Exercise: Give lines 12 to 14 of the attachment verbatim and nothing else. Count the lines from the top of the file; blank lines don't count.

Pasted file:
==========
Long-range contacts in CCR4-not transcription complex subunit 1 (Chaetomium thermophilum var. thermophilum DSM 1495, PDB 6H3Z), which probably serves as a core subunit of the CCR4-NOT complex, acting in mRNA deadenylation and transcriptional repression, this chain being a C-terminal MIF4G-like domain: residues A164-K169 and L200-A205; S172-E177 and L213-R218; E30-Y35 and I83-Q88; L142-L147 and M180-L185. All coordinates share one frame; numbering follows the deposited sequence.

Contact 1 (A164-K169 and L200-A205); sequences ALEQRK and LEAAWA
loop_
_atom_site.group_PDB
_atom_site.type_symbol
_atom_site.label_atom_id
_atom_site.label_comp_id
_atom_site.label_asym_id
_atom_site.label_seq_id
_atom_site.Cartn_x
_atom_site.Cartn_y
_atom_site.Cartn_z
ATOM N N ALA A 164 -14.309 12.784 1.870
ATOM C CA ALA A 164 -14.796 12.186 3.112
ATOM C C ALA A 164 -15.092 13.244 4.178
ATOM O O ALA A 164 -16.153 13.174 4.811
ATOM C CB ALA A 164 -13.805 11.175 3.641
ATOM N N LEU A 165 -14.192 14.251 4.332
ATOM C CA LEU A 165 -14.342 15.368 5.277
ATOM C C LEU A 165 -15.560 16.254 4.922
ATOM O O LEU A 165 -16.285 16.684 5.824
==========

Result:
_atom_site.Cartn_z
ATOM N N ALA A 164 -14.309 12.784 1.870
ATOM C CA ALA A 164 -14.796 12.186 3.112